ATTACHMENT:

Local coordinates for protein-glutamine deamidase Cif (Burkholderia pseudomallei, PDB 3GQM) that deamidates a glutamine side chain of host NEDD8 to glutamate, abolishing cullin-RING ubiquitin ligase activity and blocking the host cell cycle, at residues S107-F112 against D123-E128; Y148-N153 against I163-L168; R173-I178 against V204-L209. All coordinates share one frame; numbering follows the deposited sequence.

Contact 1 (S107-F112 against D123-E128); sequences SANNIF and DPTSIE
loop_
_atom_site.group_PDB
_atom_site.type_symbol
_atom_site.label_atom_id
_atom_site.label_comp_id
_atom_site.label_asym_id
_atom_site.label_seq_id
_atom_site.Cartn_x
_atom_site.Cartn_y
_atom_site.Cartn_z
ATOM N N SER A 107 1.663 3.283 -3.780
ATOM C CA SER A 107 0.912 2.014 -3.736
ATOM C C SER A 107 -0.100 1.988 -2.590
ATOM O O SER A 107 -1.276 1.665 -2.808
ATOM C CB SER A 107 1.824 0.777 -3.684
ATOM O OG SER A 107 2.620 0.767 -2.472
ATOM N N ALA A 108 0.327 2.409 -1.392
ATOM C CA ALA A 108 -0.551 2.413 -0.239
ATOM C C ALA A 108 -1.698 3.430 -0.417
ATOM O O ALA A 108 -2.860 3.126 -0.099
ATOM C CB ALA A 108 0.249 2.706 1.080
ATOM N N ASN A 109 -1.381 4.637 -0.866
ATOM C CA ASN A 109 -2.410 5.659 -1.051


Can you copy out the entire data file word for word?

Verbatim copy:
Local coordinates for protein-glutamine deamidase Cif (Burkholderia pseudomallei, PDB 3GQM) that deamidates a glutamine side chain of host NEDD8 to glutamate, abolishing cullin-RING ubiquitin ligase activity and blocking the host cell cycle, at residues S107-F112 against D123-E128; Y148-N153 against I163-L168; R173-I178 against V204-L209. All coordinates share one frame; numbering follows the deposited sequence.

Contact 1 (S107-F112 against D123-E128); sequences SANNIF and DPTSIE
loop_
_atom_site.group_PDB
_atom_site.type_symbol
_atom_site.label_atom_id
_atom_site.label_comp_id
_atom_site.label_asym_id
_atom_site.label_seq_id
_atom_site.Cartn_x
_atom_site.Cartn_y
_atom_site.Cartn_z
ATOM N N SER A 107 1.663 3.283 -3.780
ATOM C CA SER A 107 0.912 2.014 -3.736
ATOM C C SER A 107 -0.100 1.988 -2.590
ATOM O O SER A 107 -1.276 1.665 -2.808
ATOM C CB SER A 107 1.824 0.777 -3.684
ATOM O OG SER A 107 2.620 0.767 -2.472
ATOM N N ALA A 108 0.327 2.409 -1.392
ATOM C CA ALA A 108 -0.551 2.413 -0.239
ATOM C C ALA A 108 -1.698 3.430 -0.417
ATOM O O ALA A 108 -2.860 3.126 -0.099
ATOM C CB ALA A 108 0.249 2.706 1.080
ATOM N N ASN A 109 -1.381 4.637 -0.866
ATOM C CA ASN A 109 -2.410 5.659 -1.051